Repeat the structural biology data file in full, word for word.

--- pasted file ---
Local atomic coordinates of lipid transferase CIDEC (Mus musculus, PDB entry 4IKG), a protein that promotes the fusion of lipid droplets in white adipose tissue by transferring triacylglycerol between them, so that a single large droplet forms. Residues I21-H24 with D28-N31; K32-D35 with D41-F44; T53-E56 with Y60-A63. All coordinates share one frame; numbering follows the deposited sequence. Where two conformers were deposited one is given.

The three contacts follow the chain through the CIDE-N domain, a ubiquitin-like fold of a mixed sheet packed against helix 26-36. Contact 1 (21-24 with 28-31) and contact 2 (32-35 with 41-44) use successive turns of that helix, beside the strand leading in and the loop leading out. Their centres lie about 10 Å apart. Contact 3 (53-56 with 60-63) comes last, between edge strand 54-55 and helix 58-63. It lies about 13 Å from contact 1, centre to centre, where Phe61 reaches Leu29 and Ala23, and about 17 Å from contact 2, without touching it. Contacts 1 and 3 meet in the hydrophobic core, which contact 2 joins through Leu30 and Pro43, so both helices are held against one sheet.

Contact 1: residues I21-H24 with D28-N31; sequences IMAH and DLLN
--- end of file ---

Local atomic coordinates of lipid transferase CIDEC (Mus musculus, PDB entry 4IKG), a protein that promotes the fusion of lipid droplets in white adipose tissue by transferring triacylglycerol between them, so that a single large droplet forms. Residues I21-H24 with D28-N31; K32-D35 with D41-F44; T53-E56 with Y60-A63. All coordinates share one frame; numbering follows the deposited sequence. Where two conformers were deposited one is given.

The three contacts follow the chain through the CIDE-N domain, a ubiquitin-like fold of a mixed sheet packed against helix 26-36. Contact 1 (21-24 with 28-31) and contact 2 (32-35 with 41-44) use successive turns of that helix, beside the strand leading in and the loop leading out. Their centres lie about 10 Å apart. Contact 3 (53-56 with 60-63) comes last, between edge strand 54-55 and helix 58-63. It lies about 13 Å from contact 1, centre to centre, where Phe61 reaches Leu29 and Ala23, and about 17 Å from contact 2, without touching it. Contacts 1 and 3 meet in the hydrophobic core, which contact 2 joins through Leu30 and Pro43, so both helices are held against one sheet.

Contact 1: residues I21-H24 with D28-N31; sequences IMAH and DLLN